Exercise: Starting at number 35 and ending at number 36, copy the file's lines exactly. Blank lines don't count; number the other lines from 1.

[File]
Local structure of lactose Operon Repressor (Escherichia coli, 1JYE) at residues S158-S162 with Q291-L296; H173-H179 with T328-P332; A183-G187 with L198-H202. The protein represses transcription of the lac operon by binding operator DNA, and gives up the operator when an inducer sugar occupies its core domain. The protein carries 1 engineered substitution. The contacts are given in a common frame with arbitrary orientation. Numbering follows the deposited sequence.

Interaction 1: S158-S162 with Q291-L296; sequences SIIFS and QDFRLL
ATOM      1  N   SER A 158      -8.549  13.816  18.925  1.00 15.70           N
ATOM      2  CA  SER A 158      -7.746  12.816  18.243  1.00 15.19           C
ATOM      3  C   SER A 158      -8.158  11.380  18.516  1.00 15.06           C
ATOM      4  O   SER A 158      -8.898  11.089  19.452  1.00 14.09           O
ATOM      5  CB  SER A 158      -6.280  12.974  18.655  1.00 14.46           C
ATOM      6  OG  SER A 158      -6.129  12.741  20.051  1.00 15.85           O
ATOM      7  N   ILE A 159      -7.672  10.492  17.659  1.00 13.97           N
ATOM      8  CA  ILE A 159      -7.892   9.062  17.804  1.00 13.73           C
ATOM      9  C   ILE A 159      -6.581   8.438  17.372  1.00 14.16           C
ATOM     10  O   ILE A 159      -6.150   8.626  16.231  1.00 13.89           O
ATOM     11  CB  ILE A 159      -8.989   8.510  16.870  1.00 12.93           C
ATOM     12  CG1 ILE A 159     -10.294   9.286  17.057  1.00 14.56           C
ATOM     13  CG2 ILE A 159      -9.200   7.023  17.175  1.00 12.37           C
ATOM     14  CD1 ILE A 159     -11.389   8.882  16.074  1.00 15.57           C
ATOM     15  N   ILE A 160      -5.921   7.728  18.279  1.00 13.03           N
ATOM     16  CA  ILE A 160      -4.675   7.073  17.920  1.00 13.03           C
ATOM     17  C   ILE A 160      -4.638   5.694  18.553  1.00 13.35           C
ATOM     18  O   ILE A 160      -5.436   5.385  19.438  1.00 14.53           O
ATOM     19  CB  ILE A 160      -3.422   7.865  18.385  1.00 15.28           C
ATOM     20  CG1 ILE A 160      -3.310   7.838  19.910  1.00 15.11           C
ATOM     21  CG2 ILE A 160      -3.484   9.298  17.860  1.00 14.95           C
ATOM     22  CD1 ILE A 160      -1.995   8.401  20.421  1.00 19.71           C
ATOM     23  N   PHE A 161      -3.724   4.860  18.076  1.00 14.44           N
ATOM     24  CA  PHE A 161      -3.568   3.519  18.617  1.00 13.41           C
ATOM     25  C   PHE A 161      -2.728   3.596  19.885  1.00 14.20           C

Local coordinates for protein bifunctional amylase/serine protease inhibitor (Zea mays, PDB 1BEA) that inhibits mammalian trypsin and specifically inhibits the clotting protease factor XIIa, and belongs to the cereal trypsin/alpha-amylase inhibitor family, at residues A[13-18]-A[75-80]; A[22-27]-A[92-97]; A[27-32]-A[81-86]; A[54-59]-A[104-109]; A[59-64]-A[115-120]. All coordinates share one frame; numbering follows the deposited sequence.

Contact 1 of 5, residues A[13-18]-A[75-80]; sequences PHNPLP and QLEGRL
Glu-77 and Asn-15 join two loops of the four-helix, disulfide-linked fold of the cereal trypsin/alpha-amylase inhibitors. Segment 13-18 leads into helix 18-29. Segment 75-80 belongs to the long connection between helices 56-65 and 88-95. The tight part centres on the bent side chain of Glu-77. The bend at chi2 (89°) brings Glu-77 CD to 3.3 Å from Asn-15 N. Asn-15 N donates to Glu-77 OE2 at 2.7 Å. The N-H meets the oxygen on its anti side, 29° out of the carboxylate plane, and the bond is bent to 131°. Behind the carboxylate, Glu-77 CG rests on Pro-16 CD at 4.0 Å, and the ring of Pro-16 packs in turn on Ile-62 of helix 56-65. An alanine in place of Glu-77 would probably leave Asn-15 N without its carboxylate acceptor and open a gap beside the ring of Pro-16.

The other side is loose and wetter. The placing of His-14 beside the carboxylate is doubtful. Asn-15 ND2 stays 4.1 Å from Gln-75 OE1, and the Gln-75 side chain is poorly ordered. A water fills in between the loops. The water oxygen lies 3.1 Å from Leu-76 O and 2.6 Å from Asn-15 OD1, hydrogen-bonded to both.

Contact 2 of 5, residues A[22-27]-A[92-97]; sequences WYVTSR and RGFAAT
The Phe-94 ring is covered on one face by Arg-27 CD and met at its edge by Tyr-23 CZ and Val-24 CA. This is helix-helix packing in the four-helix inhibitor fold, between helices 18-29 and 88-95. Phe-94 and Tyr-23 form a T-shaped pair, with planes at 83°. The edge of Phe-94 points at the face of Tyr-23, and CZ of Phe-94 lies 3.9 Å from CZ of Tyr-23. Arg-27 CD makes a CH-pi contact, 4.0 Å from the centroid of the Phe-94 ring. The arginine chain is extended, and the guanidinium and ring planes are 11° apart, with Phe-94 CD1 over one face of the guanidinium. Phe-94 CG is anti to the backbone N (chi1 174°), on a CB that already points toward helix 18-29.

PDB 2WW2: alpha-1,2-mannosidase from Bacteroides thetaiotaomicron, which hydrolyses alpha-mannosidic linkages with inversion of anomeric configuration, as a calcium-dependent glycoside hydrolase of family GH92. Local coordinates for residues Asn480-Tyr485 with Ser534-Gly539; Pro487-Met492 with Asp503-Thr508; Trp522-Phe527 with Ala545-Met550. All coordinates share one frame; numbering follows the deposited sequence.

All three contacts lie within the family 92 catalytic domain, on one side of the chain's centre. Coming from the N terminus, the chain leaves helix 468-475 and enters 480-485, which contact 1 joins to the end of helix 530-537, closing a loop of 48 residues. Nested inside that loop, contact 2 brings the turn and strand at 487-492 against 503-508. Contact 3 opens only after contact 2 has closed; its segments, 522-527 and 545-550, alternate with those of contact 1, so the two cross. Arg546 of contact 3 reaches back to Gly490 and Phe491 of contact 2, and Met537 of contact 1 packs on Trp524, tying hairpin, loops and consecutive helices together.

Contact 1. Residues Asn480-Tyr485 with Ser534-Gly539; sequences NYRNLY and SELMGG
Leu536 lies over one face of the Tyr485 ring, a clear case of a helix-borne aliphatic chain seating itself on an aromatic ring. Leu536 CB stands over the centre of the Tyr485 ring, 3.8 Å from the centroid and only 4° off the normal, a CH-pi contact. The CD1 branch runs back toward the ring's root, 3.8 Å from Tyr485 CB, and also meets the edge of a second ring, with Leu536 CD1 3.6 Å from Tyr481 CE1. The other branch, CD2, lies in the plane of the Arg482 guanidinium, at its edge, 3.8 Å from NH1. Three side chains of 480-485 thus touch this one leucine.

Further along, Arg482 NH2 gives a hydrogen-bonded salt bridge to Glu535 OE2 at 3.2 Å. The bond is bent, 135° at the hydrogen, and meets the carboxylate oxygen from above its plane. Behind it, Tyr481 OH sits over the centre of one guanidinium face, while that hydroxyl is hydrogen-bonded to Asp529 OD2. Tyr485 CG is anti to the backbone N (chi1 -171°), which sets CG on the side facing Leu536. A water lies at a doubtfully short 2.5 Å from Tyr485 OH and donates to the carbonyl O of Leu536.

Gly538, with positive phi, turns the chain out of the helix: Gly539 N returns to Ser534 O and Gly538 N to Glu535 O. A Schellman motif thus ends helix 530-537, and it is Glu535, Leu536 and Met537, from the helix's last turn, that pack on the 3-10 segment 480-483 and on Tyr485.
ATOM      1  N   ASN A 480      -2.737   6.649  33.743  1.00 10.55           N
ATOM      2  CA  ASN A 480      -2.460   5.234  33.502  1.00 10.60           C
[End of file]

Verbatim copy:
All three contacts lie within the family 92 catalytic domain, on one side of the chain's centre. Coming from the N terminus, the chain leaves helix 468-475 and enters 480-485, which contact 1 joins to the end of helix 530-537, closing a loop of 48 residues. Nested inside that loop, contact 2 brings the turn and strand at 487-492 against 503-508. Contact 3 opens only after contact 2 has closed; its segments, 522-527 and 545-550, alternate with those of contact 1, so the two cross. Arg546 of contact 3 reaches back to Gly490 and Phe491 of contact 2, and Met537 of contact 1 packs on Trp524, tying hairpin, loops and consecutive helices together.

Contact 1. Residues Asn480-Tyr485 with Ser534-Gly539; sequences NYRNLY and SELMGG